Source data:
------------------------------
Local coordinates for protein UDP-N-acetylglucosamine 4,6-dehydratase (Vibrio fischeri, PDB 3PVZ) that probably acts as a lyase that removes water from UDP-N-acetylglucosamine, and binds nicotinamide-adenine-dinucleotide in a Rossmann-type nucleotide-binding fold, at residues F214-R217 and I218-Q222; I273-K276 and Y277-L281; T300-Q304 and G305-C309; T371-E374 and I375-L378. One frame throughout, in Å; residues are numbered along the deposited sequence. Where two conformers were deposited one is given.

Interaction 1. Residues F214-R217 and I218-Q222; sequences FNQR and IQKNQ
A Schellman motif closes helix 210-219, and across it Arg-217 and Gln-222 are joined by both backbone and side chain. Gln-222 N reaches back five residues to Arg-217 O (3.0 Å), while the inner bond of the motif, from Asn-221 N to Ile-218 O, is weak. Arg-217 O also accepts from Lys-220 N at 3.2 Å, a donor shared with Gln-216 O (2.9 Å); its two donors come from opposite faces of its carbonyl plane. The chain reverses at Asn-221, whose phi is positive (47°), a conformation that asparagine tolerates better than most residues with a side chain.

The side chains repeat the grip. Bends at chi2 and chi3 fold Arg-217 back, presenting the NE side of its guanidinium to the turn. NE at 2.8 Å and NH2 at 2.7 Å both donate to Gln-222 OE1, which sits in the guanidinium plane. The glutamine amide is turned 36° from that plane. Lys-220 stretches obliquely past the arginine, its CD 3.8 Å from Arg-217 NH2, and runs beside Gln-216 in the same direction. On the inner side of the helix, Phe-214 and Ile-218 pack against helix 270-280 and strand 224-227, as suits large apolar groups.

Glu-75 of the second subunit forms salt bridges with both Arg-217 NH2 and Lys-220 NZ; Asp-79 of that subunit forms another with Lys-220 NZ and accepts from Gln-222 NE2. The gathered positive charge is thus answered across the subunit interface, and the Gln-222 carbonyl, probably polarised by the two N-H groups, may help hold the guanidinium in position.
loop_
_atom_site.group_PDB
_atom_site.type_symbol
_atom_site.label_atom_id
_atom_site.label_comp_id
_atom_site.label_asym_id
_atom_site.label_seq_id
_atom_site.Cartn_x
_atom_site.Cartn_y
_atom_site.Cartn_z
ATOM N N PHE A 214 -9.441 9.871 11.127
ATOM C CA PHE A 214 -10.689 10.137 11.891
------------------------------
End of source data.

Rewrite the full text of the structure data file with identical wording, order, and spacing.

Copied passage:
Local coordinates for protein UDP-N-acetylglucosamine 4,6-dehydratase (Vibrio fischeri, PDB 3PVZ) that probably acts as a lyase that removes water from UDP-N-acetylglucosamine, and binds nicotinamide-adenine-dinucleotide in a Rossmann-type nucleotide-binding fold, at residues F214-R217 and I218-Q222; I273-K276 and Y277-L281; T300-Q304 and G305-C309; T371-E374 and I375-L378. One frame throughout, in Å; residues are numbered along the deposited sequence. Where two conformers were deposited one is given.

Interaction 1. Residues F214-R217 and I218-Q222; sequences FNQR and IQKNQ
A Schellman motif closes helix 210-219, and across it Arg-217 and Gln-222 are joined by both backbone and side chain. Gln-222 N reaches back five residues to Arg-217 O (3.0 Å), while the inner bond of the motif, from Asn-221 N to Ile-218 O, is weak. Arg-217 O also accepts from Lys-220 N at 3.2 Å, a donor shared with Gln-216 O (2.9 Å); its two donors come from opposite faces of its carbonyl plane. The chain reverses at Asn-221, whose phi is positive (47°), a conformation that asparagine tolerates better than most residues with a side chain.

The side chains repeat the grip. Bends at chi2 and chi3 fold Arg-217 back, presenting the NE side of its guanidinium to the turn. NE at 2.8 Å and NH2 at 2.7 Å both donate to Gln-222 OE1, which sits in the guanidinium plane. The glutamine amide is turned 36° from that plane. Lys-220 stretches obliquely past the arginine, its CD 3.8 Å from Arg-217 NH2, and runs beside Gln-216 in the same direction. On the inner side of the helix, Phe-214 and Ile-218 pack against helix 270-280 and strand 224-227, as suits large apolar groups.

Glu-75 of the second subunit forms salt bridges with both Arg-217 NH2 and Lys-220 NZ; Asp-79 of that subunit forms another with Lys-220 NZ and accepts from Gln-222 NE2. The gathered positive charge is thus answered across the subunit interface, and the Gln-222 carbonyl, probably polarised by the two N-H groups, may help hold the guanidinium in position.
loop_
_atom_site.group_PDB
_atom_site.type_symbol
_atom_site.label_atom_id
_atom_site.label_comp_id
_atom_site.label_asym_id
_atom_site.label_seq_id
_atom_site.Cartn_x
_atom_site.Cartn_y
_atom_site.Cartn_z
ATOM N N PHE A 214 -9.441 9.871 11.127
ATOM C CA PHE A 214 -10.689 10.137 11.891